·        Accounting in the Business Environment

    ·        Recording Business Transactions

    ·        Financial Statement Preparation

    ·        Merchandising operations

    ·        Inventory Management

    ·        Cash Management and Internal Controls

    ·        Receivables

    ·        Fixed assets

    ·        Current Liabilities

    ·        Payroll Reporting

    ·        Cost Volumes Profit & Pricing Considerations

    ·        The Role of Budgeting in Planning Operations

     REMSEN SYLLABUS

    Course Expectations: 

    My expectations for my students:

    • Be in class on time and attend class each day. 
    • Conduct yourselves in a proper manner showing respect for fellow students and your teacher. 
    • Do not talk when your teacher is talking or when other students have the floor. You will be recognized when you raise your hand to ask for help. 
    • Be in your seats when the class bell rings. 
    • Bring all needed materials to class and be prepared to work.
    • Participate in all classroom activities and projects. 
    • Treat the classroom furniture and computer equipment with respect.

     My Students Expectations for me:

    ·        Be kind & courteous

    ·        Treat us fairly.

    ·        Teach us.

     

    Discipline: Classroom discipline problems will be handled as follows: Minor problems will be given a warning; if problems persist, a call will be made home. Problems that cannot be solved within the classroom will be referred to the principal. 
     
    Computer: Students will be required to use the computer at times during the course. Students are expected to follow the computer usage agreement. Students who should be working on an assignment but are using the Internet for personal reasons will receive a zero for that assignment.

    Homework/Assignments:    Assigned work and/or Homework is expected to be completed by its assigned due date.  Late work will be reduced by 10% of points each day it is late.  If turned in work is more than 5 days late, maximum credit of 50% will be awarded. If student knows of an anticipated delay, it must be communicated to the teacher before the assigned due date.

    Grading:  Students will be assessed on daily work which includes: workbooks, book work, homework, class activities, day-to-day assignments, quizzes, tests, portfolios, writing assignments, presentations, projects and hands-on activities. Work ethic includes: attitude, professionalism, initiative, cooperation and work quality. Participation grades are based on unexcused absences from the program and participation in classroom projects.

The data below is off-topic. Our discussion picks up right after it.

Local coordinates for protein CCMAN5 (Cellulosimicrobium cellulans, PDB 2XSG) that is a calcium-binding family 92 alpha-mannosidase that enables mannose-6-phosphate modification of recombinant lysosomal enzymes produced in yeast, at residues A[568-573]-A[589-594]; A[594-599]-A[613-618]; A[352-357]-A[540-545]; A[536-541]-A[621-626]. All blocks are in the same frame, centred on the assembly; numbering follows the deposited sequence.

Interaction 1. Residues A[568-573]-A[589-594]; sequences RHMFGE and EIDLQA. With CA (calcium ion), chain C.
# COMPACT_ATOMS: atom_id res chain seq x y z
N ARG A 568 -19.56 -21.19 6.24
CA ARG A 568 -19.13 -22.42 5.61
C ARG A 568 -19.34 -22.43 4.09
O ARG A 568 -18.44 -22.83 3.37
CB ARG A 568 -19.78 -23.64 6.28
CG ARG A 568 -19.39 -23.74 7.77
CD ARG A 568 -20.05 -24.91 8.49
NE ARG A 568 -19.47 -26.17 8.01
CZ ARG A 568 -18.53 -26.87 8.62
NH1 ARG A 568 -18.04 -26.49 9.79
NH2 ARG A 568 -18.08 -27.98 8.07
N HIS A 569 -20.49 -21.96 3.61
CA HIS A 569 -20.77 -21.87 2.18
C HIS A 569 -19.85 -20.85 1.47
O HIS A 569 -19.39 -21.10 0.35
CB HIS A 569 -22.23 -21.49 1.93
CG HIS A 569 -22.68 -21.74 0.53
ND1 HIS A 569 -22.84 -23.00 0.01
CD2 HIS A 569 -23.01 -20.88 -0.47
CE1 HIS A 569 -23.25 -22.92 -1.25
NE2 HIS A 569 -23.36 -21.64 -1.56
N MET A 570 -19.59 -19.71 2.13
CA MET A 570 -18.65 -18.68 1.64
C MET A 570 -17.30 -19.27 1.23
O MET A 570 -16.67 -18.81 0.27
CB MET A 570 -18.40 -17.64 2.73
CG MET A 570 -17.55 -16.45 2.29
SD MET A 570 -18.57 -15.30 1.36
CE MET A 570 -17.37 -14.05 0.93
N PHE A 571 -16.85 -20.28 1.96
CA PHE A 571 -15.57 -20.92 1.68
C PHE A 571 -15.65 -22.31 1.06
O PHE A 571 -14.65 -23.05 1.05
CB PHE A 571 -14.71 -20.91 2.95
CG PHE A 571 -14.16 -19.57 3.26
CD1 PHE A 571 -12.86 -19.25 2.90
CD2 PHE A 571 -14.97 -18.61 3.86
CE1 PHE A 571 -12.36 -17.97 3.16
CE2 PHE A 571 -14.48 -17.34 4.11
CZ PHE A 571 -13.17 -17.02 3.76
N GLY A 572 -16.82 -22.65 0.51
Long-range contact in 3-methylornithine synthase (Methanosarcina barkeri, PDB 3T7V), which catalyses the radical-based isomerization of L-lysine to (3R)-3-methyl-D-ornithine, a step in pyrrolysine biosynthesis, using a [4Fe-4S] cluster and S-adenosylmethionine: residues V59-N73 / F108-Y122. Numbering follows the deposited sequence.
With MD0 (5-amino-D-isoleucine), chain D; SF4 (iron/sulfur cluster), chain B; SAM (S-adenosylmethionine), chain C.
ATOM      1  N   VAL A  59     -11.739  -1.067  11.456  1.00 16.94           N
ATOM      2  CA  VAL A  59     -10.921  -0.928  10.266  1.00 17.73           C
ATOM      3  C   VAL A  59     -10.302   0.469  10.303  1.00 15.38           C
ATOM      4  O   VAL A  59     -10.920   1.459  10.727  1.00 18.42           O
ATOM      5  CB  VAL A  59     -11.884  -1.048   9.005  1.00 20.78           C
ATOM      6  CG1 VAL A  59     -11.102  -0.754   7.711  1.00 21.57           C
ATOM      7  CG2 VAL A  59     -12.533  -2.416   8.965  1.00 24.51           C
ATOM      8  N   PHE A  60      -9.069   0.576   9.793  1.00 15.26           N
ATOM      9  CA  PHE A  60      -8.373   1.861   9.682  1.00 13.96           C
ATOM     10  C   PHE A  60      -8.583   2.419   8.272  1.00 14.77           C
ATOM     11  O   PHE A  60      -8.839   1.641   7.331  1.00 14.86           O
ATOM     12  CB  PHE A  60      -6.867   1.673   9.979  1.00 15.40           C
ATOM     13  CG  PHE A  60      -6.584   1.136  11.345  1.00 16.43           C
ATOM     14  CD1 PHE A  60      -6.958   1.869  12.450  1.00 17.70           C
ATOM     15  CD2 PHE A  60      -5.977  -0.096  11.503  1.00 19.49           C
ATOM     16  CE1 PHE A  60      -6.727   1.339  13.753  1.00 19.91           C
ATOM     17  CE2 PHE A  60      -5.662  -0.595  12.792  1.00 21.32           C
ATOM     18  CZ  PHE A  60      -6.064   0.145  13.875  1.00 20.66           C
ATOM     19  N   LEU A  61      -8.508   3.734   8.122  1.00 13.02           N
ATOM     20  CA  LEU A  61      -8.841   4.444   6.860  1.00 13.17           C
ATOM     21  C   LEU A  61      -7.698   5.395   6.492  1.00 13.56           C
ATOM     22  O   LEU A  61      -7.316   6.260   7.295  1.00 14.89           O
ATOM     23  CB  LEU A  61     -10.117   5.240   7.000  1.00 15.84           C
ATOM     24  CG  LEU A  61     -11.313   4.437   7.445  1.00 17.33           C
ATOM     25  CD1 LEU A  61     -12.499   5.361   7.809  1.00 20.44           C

Grades will be calculated using the following point percentage system:

    Business Management Pathway:

    Participation/Attitude/Work Ethic (see Work Ethic Rubric)........ 20%

    Knowledge & Hands-on activities.......... 80%

    In order to be successful in this class, students must attend, complete assignments and study for tests. Assignments will not be accepted after the due date without penalty. Students will be given five school days to turn in late work due to an absence. In class assignments missed as a result of an absence may result in a ZERO. Students are expected to check for missed assignments resulting from an absence at an appropriate time. Failure to meet state attendance mandates may result in loss of credit regardless of grade. Students need to log in to the Business Math Google Classroom to see their assignments. 

    Cheating will result in a ZERO for all students involved. Cheating can take the form of talking to another student during a test, copying, pasting, and/or using other students’ work. 

    Students are responsible for proper saving and file management. Technical difficulties will not be accepted as an excuse for late work.

    Computer Skills: Excel, Google Apps, Google Sites, Google Sheets. Word, Publisher. Google Docs, PowerPoint, etc.
     
    Textbook: ACCT Financial 2